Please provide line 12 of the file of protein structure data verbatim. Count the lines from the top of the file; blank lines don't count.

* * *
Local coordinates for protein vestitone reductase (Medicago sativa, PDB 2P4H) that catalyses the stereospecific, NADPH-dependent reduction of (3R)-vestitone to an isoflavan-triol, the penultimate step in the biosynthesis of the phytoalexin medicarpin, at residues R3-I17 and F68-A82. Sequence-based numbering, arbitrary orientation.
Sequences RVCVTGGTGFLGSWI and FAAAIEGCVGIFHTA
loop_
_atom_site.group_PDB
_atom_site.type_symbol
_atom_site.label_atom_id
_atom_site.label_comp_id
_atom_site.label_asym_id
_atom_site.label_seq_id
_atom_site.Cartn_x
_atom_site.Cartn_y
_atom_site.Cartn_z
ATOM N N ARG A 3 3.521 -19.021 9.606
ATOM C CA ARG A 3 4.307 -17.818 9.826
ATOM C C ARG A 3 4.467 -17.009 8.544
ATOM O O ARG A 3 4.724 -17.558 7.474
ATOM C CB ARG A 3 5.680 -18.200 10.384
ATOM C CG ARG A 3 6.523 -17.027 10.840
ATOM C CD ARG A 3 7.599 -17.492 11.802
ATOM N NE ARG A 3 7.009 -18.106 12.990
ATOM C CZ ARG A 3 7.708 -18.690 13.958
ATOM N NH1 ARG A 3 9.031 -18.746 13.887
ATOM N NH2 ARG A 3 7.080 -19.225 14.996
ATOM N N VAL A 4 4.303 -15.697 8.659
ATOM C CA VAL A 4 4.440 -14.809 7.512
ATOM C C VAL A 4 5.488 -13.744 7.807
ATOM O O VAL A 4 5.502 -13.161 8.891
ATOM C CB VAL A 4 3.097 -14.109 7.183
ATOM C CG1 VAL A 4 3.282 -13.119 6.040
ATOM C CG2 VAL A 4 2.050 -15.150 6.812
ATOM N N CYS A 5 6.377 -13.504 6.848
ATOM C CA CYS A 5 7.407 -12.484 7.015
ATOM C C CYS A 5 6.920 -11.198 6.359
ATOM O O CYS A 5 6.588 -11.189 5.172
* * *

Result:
_atom_site.Cartn_z